The COEs coordinate care for people with Medicaid. Rather than just treating the addiction, DHS will treat the entire person through team-based treatment, with the explicit goal of integrating behavioral health and primary care and, when necessary, evidence-based medication assisted treatment.
The current path of treatment for people who have opioid-related substance use disorders can be confusing and difficult to navigate. The links between behavioral health treatment and physical health treatment are often broken or not made at all. This means people may drop out of treatment after they receive care for their physical symptoms, bypassing critical components of care such as behavioral therapies and connection to community supports that can lead to meaningful recovery from substance use disorder.
The Centers of Excellence are a central, efficient hub around which treatment revolves. These centers will have navigators to assist people with opioid-related substance use disorders though the medical system, and ensure they receive behavioral and physical health care, as well as any evidence-based medication-assisted treatment needed.
The use of medication (like buprenorphine, methadone, and naltrexone), coupled with wrap-around supportive services, can prevent people from relapsing and improve their chances for recovery, ultimately driving the aforementioned statistics in the opposite direction.
"Since opioids are so powerful, those who try to recover need different types of help in order to beat the disease. In fact, this approach has gained huge momentum as the most modern and successful way to support recovery, especially from opioids," said DHS Secretary Ted Dallas. "The intense cravings, detoxification, and withdrawal symptoms involved in quitting make addiction difficult to overcome. As our strategy involves both behavioral therapy and FDA approved medication that individuals take to help curb cravings and manage withdrawal symptoms, it can improve the odds of recovery."
The Department of Drug and Alcohol Programs will license the COEs as drug and alcohol providers that provide one of the three FDA-approved medications.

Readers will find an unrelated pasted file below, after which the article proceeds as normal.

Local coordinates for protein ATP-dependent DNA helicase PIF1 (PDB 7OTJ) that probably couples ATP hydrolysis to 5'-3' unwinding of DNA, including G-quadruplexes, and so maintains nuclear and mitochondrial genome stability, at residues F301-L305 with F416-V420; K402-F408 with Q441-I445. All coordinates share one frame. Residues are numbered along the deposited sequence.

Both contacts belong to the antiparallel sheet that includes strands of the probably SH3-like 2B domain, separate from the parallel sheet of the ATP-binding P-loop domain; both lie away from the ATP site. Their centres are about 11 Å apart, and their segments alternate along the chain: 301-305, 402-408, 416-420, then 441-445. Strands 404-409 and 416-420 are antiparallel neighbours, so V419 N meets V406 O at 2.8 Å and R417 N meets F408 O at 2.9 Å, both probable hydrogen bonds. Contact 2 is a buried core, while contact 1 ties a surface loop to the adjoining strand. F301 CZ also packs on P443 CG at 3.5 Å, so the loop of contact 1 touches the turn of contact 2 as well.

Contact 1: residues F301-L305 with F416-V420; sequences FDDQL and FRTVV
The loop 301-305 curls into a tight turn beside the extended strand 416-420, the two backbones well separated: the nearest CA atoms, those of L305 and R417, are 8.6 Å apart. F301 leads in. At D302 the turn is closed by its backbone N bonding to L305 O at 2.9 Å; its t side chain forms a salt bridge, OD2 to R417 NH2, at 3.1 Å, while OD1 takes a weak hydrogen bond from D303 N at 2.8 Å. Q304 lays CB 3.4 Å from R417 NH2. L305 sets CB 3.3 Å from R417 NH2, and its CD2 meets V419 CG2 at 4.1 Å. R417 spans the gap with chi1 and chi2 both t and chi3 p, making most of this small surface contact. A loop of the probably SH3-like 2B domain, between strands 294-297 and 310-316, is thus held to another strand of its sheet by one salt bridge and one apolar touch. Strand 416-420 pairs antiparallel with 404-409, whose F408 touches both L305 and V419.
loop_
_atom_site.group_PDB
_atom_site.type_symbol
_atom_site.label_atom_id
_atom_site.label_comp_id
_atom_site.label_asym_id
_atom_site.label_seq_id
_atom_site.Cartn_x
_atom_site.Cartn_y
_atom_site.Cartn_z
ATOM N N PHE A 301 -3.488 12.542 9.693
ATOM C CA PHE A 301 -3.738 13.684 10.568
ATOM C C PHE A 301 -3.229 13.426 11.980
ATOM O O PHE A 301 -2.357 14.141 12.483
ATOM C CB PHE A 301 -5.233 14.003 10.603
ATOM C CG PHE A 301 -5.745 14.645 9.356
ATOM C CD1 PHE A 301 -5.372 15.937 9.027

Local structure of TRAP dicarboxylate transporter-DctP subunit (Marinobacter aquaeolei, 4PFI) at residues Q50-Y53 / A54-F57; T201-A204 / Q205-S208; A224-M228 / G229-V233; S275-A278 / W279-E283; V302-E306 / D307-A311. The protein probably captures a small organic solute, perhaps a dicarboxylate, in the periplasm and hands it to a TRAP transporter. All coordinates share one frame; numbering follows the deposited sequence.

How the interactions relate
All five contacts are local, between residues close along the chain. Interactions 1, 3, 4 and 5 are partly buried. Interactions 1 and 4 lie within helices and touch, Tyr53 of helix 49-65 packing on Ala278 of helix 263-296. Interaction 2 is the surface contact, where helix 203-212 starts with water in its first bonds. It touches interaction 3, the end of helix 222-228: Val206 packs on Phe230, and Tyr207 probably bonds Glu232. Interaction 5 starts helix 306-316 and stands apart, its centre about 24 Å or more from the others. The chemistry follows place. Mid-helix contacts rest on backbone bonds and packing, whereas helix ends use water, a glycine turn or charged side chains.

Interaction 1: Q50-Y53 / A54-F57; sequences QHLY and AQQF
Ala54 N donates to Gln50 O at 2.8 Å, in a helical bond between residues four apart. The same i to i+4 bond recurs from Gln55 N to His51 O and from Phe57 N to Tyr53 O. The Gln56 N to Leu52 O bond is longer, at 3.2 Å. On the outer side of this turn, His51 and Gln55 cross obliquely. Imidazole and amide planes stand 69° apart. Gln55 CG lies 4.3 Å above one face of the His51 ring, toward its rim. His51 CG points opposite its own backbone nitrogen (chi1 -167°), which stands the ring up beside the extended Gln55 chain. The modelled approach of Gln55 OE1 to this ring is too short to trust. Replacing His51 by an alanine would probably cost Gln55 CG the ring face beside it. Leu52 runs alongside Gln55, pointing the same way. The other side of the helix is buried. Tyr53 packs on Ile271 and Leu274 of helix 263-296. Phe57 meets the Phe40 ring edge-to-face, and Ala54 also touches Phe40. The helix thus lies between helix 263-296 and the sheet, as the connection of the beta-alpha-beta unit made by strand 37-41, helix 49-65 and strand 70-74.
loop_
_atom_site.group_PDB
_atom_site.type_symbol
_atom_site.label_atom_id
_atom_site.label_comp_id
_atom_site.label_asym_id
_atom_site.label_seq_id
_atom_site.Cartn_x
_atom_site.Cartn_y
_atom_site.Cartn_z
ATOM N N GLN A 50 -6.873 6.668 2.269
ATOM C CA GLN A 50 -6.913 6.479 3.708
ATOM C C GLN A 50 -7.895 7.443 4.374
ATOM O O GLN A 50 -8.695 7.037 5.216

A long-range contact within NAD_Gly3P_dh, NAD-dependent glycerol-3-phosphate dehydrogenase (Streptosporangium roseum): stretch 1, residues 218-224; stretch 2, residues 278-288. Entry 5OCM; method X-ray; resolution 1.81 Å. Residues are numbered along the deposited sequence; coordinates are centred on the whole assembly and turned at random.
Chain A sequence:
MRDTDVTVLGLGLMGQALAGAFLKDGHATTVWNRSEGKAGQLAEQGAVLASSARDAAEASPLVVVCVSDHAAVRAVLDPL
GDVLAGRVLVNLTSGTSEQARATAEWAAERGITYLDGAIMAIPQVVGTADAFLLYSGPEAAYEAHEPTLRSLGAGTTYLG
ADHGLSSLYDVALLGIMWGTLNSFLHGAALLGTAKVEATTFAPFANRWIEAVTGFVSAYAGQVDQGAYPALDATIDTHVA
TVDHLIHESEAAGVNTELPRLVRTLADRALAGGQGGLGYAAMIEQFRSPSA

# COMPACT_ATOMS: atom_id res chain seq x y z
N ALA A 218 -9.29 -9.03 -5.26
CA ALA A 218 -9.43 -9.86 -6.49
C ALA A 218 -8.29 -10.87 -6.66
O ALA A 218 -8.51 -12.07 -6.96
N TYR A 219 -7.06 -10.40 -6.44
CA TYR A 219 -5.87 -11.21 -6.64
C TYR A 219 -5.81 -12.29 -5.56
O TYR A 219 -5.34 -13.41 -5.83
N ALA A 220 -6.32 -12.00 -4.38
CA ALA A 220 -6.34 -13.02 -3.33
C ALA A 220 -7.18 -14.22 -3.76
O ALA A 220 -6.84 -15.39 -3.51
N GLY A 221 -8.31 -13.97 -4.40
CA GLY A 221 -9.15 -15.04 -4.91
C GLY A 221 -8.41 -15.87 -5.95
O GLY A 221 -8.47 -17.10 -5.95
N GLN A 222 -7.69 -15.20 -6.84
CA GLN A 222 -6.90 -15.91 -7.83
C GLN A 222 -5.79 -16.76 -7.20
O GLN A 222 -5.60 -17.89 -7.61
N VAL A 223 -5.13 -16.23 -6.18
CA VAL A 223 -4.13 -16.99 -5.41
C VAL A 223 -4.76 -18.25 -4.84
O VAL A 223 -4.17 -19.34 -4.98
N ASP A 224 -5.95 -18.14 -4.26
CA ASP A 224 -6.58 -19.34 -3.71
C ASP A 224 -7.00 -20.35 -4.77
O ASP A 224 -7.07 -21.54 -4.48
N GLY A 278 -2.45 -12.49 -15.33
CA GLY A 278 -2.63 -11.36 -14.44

The 20 selected recipients are:
- Tadiso Incorporated, Allegheny County
- Gateway Rehabilitation Center, Allegheny County
- New Directions Treatment Services, Berks County
- Pyramid Healthcare, Inc., Blair County
- Penn Foundation, Inc., Bucks County
- Alliance Medical Services-Johnstown, Cambria County
- Pennsylvania Counseling Services - Allison Hill, Dauphin County
- Crozer-Chester Medical Center - Community Hospital, Delaware County
- Esper Treatment Center, Erie County
- Habit OPCO Dunmore Comprehensive Treatment Center, Lackawanna County
- TW Ponessa & Associates Counseling Services, Inc., Lancaster County
- Treatment Trends, Inc., Lehigh County
- Pennsylvania Care LLC DBA Miners Medical, Luzerne County
- Crossroads Counseling, Inc., Lycoming/Tioga/Clinton/Centre Counties
- Resources for Human Development, Inc./Montgomery County Methadone Center, Montgomery County
- Thomas Jefferson Narcotic Addiction Treatment/Maternal Addiction Treatment, Philadelphia County
- Wedge Medical Center, Inc., Philadelphia County
- Temple University, Philadelphia County
- The CARE Center, Inc., Washington County
- Pennsylvania Counseling Services, York County
DHS is currently working with its actuaries to determine whether additional COEs can be funded by analyzing the impact they will have on the physical and behavioral health Medicaid managed care rates.
For more information about the Centers of Excellence, visit www.dhs.pa.gov.
Jeff Sheridan, Governor's Office, 717-783-1116
Kait Gillis, DHS, 717-425-7606
To view the original version on PR Newswire, visit:http://www.prnewswire.com/news-releases/wolf-administration-addressing-addiction-treatment-differently-300298833.html
SOURCE Pennsylvania Department of Human Services